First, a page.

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General Physics (PHY 2140)

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General Physics (PHY 2140). Lecture 20. Modern Physics Nuclear Energy and Elementary Particles Fission, Fusion and Reactors Elementary Particles Fundamental Forces Classification of Particles Conservation Laws. Chapter 30. Chapter 30.

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General Physics (PHY 2140)

Lecture 20

  • Modern Physics
    • Nuclear Energy and Elementary Particles
      • Fission, Fusion and Reactors
      • Elementary Particles
      • Fundamental Forces
      • Classification of Particles
      • Conservation Laws

Chapter 30

Chapter 30

  • Nuclear Physics
    • Nuclear Reactions
    • Medical Applications
    • Radiation Detectors

Review Problem: A beam of particles passes undeflected through crossed electric and magnetic fields. When the electric field is switched off, the beam splits up in several beams. This splitting is due to the particles in the beam having different

A. masses.

B. velocities.

C. charges.

D. some combination of the above

E. none of the above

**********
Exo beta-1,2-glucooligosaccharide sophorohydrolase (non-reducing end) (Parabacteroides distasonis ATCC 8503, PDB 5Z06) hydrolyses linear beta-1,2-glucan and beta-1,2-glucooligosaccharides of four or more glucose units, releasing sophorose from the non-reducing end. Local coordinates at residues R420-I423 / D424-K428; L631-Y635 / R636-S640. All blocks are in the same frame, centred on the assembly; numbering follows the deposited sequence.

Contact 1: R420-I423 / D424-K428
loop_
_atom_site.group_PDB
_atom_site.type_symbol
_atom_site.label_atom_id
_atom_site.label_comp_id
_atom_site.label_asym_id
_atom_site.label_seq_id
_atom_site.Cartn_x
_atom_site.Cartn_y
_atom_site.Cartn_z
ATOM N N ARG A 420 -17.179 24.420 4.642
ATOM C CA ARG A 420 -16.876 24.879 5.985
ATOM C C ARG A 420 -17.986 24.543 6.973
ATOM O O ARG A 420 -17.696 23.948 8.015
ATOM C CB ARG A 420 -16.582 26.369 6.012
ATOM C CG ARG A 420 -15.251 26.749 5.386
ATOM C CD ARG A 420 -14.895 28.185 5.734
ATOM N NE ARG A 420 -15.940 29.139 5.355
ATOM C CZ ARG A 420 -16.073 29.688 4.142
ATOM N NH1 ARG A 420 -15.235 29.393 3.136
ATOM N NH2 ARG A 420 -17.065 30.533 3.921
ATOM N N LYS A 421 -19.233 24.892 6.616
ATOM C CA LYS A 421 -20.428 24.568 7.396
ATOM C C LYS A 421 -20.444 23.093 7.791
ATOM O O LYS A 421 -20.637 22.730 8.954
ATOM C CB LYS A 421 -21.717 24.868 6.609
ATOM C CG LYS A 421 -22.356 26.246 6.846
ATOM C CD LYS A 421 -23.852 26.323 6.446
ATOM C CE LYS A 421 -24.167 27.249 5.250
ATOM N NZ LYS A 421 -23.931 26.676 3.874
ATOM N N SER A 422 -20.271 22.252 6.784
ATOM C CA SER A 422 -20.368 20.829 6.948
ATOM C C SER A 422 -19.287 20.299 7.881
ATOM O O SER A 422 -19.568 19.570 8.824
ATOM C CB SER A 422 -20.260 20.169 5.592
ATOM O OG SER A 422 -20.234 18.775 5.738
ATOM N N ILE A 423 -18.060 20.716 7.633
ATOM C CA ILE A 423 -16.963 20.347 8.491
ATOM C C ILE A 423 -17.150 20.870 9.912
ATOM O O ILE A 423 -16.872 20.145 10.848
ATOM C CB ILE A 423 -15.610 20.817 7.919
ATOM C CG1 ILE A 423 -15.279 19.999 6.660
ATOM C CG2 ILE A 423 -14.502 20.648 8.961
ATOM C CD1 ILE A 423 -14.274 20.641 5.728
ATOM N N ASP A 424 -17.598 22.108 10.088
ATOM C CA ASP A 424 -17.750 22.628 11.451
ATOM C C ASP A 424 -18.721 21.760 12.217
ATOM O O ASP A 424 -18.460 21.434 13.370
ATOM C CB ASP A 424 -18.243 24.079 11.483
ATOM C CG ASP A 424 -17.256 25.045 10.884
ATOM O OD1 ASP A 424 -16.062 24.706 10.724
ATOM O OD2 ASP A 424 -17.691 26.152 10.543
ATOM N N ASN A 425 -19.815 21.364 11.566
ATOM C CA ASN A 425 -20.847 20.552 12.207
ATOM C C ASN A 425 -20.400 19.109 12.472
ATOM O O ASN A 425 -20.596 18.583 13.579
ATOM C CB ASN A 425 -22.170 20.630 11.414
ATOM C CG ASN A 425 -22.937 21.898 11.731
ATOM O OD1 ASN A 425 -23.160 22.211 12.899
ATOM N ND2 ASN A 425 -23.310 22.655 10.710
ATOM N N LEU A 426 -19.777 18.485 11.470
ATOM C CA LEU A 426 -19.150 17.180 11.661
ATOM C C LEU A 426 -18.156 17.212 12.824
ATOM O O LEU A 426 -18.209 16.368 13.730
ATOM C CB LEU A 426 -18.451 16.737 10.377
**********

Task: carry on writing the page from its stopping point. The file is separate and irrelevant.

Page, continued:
v = E/B


processes of nuclear energy
Processes of Nuclear Energy
  • Fission
    • A nucleus of large mass number splits into two smaller nuclei
  • Fusion
    • Two light nuclei fuse to form a heavier nucleus
  • Large amounts of energy are released in either case
processes of nuclear energy1
Processes of Nuclear Energy
  • Fission
    • A nucleus of large mass number splits into two smaller nuclei
  • Fusion
    • Two light nuclei fuse to form a heavier nucleus
  • Large amounts of energy are released in either case



nuclear fission
Nuclear Fission
  • A heavy nucleus splits into two smaller nuclei
  • The total mass of the products is less than the original mass of the heavy nucleus
  • First observed in 1939 by Otto Hahn and Fritz Strassman following basic studies by Fermi
  • Lisa Meitner and Otto Frisch soon explained what had happened
  • Fission of 235U by a slow (low energy) neutron
    • 236U* is an intermediate, short-lived state
    • X and Y are called fission fragments
      • Many combinations of X and Y satisfy the requirements of conservation of energy and charge
sequence of events in fission
Sequence of Events in Fission
  • The 235U nucleus captures a thermal (slow-moving) neutron
  • This capture results in the formation of 236U*, and the excess energy of this nucleus causes it to undergo violent oscillations